The Kosher Gourmet by Joshua E. London and Lou Marmon Don't dare pass over these Pesach picks for Manischewitz!

April 11, 2014

Rabbi Hillel Goldberg: Silence is much more than golden

Caroline B. Glick: Forgetting freedom at Passover

Susan Swann: How to value a child for who he is, not just what he does

Cameron Huddleston: 7 Financial Tasks You Should Tackle Right Now

Sandra Block and Lisa Gerstner: How to Profit From Your Passion

Susan Scutti: A Simple Blood Test Might Soon Diagnose Cancer

Chris Weller: Have A Slow Metabolism? Let Science Speed It Up For You

The Kosher Gourmet by Diane Rossen Worthington Whitefish Terrine: A French take on gefilte fish

April 9, 2014

Jonathan Tobin: Why Did Kerry Lie About Israeli Blame?

Samuel G. Freedman: A resolution 70 years later for a father's unsettling legacy of ashes from Dachau

Jessica Ivins: A resolution 70 years later for a father's unsettling legacy of ashes from Dachau

Kim Giles: Asking for help is not weakness

Kathy Kristof and Barbara Hoch Marcus: 7 Great Growth Israeli Stocks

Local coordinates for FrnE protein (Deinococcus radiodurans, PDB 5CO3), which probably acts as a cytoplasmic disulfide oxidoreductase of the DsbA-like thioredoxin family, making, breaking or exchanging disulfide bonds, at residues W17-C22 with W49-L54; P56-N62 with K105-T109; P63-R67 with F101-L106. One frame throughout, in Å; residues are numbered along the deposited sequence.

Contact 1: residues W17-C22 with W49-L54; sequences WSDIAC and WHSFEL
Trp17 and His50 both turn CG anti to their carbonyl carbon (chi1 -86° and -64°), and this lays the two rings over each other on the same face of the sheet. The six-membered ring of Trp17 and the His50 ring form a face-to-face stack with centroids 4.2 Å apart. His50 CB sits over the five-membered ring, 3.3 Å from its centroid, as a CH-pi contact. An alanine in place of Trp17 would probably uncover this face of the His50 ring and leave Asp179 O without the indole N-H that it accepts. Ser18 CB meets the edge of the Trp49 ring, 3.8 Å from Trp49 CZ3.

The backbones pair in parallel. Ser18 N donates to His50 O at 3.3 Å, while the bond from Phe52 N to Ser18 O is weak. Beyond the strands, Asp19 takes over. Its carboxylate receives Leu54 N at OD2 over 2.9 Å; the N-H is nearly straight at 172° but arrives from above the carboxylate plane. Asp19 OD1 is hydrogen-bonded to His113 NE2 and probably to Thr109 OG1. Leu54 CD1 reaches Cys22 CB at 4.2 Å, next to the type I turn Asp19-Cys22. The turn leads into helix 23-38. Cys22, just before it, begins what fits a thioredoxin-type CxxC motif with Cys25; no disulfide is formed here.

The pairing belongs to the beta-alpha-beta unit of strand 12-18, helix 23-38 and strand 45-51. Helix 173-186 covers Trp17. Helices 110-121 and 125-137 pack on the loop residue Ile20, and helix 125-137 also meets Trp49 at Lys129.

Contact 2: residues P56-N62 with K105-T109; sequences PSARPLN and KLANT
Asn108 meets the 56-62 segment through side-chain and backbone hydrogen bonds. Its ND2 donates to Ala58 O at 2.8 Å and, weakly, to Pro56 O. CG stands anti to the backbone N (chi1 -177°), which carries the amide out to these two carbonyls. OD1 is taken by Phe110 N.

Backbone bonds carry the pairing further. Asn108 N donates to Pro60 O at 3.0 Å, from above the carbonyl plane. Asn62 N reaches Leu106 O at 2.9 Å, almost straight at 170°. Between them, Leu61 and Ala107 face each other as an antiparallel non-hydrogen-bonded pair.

Matthew Mientka: How Beans, Peas, And Chickpeas Cleanse Bad Cholesterol and Lowers Risk of Heart Disease

Sabrina Bachai: 5 At-Home Treatments For Headaches

The Kosher Gourmet by Daniel Neman Have yourself a matzo ball: The secrets bubby never told you and recipes she could have never imagined

April 8, 2014

Lori Nawyn: At Your Wit's End and Back: Finding Peace

Susan B. Garland and Rachel L. Sheedy: Strategies Married Couples Can Use to Boost Benefits

David Muhlbaum: Smart Tax Deductions Non-Itemizers Can Claim

Jill Weisenberger, M.S., R.D.N., C.D.E : Before You Lose Your Mental Edge

Dana Dovey: Coffee Drinkers Rejoice! Your Cup Of Joe Can Prevent Death From Liver Disease